rangers ryan strome pavel buchnevich brady skjei

Yesterday Larry Brooks made a mention that Ryan Strome is the lone “key” restricted free agent that has not received a qualifying offer. This struck me as a little odd, since Strome’s qualifying offer was $3.2 million on a one year deal. Brooks’ explanation makes technical sense, but it still was a bit off for me. As per usual, I have some thoughts.

1. The good news here is that the Rangers are not being distracted by Strome’s great season. There were rumblings that the Rangers weren’t committed to Strome as a 2C of the future, and this really solidifies that rumor. The Rangers don’t want to commit that kind of money to a question mark, and that’s the right approach.

2. Is it possible Strome finally figured it out? Possibly. But the underlying numbers don’t show that, and neither does his prior history. If it so happens Strome figured it out and excels elsewhere, so be it. The Rangers are playing it right. If he broke out, at 26, with Artemi Panarin driving everything, and with poor underlying numbers, then he’s the exception to the rule. Playing the odds with limited cap space is the right move.

3. Points 1 and 2 have to do with long term deals. The question for me is the short term deal. Giving Ryan Strome a qualifying offer means he’s going to arbitration. The cutoff, per Brooks, for the Rangers to walk away from an arbitration ruling is $4.54 million on a one year deal. Evolving-Hockey has a one-year projection at $4.7 million. Maybe the Rangers are afraid it comes in at $4.5 million, and they can’t walk away? In a vacuum, Strome on a one-year deal like that is fine.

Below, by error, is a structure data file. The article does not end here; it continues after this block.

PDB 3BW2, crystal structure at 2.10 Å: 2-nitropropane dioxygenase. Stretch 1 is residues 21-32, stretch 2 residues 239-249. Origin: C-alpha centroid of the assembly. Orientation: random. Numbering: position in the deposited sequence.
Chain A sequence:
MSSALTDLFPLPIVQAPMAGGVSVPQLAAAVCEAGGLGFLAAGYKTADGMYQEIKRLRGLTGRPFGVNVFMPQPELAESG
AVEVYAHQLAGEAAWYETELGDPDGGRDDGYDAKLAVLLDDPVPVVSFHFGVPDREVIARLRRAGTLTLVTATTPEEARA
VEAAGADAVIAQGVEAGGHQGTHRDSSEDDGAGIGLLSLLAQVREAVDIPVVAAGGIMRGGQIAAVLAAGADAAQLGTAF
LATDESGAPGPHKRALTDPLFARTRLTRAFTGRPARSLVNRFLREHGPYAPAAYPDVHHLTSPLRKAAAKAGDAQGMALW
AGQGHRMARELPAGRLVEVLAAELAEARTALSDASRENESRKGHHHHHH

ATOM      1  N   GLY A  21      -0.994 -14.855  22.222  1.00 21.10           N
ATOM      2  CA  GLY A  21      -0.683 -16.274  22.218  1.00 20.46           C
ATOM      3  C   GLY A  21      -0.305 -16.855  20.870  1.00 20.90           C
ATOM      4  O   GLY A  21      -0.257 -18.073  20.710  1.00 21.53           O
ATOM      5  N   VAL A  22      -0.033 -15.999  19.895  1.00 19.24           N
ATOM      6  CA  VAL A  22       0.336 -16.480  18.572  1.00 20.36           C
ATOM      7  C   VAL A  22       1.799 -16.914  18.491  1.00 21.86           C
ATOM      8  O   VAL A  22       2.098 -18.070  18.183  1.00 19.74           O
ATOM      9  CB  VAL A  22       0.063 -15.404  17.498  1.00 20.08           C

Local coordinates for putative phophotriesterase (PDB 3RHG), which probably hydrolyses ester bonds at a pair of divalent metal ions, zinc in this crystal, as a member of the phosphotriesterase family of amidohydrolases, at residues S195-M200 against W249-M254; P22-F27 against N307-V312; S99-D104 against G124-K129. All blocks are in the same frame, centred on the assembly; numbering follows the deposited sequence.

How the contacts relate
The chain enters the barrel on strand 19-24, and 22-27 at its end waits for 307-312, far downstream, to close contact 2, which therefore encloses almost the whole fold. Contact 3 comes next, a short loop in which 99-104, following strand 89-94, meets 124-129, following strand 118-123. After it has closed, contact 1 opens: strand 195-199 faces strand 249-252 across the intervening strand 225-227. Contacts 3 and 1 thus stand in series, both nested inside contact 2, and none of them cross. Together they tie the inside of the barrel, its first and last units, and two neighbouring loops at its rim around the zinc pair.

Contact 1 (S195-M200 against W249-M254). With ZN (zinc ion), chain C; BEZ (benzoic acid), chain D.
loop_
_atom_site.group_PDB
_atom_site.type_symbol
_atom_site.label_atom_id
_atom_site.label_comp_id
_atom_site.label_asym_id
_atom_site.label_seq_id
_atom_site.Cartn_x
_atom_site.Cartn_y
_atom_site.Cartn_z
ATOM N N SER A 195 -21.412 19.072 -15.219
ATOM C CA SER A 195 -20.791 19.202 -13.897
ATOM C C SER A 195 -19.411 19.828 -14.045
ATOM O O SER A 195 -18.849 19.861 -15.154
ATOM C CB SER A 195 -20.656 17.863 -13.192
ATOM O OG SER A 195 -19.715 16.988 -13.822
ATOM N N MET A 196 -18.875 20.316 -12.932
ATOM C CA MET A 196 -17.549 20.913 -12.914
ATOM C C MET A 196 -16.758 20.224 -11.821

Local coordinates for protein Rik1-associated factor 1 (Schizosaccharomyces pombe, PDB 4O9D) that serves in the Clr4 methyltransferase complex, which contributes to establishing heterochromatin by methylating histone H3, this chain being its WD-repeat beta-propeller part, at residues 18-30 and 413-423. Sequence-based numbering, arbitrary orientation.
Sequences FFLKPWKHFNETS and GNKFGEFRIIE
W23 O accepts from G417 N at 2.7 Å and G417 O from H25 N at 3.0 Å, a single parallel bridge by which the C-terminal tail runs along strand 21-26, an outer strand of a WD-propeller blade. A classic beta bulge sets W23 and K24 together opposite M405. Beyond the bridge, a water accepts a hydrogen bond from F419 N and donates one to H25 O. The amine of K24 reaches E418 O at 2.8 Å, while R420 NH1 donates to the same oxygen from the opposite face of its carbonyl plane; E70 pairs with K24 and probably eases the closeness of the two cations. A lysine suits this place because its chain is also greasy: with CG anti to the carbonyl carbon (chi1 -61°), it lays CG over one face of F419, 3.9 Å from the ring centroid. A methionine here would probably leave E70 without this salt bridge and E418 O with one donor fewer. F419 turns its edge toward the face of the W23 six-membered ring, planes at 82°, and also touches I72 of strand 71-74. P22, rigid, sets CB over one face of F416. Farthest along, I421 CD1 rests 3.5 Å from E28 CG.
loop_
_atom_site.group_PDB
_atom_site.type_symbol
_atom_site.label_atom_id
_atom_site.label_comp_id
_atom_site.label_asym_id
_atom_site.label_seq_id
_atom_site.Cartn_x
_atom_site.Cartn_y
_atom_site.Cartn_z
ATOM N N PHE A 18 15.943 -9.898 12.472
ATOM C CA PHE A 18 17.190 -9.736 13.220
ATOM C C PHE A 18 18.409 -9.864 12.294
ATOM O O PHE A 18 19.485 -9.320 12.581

4. However that is in a vacuum. The Rangers have plans, and I’m guessing part of those plans include adding salary via trade. The draft and free agency are this week, so we will get some idea of what those plans are pretty soon. My guess is the Rangers will have something lined up before the 5pm deadline tomorrow Wednesday.

5. Another aspect to consider is ELC performance bonuses. The Rangers will have four players who could trigger some bonuses. To prevent a huge chunk of carry over, it’s smart for the Rangers to have a buffer here. They won’t spend to the cap for this reason. I’d venture a guess that they will leave $5-$7 million available for bonuses.

6. The fun part here is that Strome might actually walk for nothing. If the Rangers don’t give him a QO, he’s a free agent. If the Rangers give him a QO and walk away from arbitration, he also will leave for nothing. The last time that happened was with Nik Zherdev.

7. This is going to be a fun week. Buckle up.